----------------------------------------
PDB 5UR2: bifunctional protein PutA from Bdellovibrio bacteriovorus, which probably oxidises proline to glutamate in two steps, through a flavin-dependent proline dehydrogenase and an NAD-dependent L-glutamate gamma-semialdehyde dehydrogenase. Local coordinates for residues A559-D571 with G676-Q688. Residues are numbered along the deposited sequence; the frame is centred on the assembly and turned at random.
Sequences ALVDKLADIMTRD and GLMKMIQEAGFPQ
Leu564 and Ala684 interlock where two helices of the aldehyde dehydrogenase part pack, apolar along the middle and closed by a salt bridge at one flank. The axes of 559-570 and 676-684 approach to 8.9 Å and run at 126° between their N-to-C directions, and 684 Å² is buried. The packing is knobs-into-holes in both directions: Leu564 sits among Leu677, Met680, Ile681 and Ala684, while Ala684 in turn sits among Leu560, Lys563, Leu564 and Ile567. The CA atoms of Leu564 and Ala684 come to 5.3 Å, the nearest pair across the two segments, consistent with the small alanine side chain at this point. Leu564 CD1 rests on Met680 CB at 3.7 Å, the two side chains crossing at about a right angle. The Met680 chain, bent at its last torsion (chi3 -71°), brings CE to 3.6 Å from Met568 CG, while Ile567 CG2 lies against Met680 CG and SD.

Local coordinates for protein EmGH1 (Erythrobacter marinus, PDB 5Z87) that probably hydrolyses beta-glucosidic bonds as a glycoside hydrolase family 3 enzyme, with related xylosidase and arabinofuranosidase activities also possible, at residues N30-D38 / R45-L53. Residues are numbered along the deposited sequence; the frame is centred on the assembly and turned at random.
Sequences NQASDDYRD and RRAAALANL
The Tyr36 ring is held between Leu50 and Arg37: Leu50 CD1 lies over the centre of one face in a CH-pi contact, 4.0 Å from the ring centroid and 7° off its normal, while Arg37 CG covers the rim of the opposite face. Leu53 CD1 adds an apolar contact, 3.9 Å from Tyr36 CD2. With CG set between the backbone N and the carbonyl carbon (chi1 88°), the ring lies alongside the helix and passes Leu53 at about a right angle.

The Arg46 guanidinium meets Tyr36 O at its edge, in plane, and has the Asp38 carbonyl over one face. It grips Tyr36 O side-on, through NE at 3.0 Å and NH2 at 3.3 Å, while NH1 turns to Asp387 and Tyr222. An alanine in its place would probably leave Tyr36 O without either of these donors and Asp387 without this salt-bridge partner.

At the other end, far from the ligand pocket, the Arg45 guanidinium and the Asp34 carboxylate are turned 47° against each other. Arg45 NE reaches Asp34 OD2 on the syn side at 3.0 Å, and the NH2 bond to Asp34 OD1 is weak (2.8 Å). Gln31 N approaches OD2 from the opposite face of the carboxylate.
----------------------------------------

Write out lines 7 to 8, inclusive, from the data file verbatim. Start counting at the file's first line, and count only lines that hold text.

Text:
The Arg46 guanidinium meets Tyr36 O at its edge, in plane, and has the Asp38 carbonyl over one face. It grips Tyr36 O side-on, through NE at 3.0 Å and NH2 at 3.3 Å, while NH1 turns to Asp387 and Tyr222. An alanine in its place would probably leave Tyr36 O without either of these donors and Asp387 without this salt-bridge partner.

At the other end, far from the ligand pocket, the Arg45 guanidinium and the Asp34 carboxylate are turned 47° against each other. Arg45 NE reaches Asp34 OD2 on the syn side at 3.0 Å, and the NH2 bond to Asp34 OD1 is weak (2.8 Å). Gln31 N approaches OD2 from the opposite face of the carboxylate.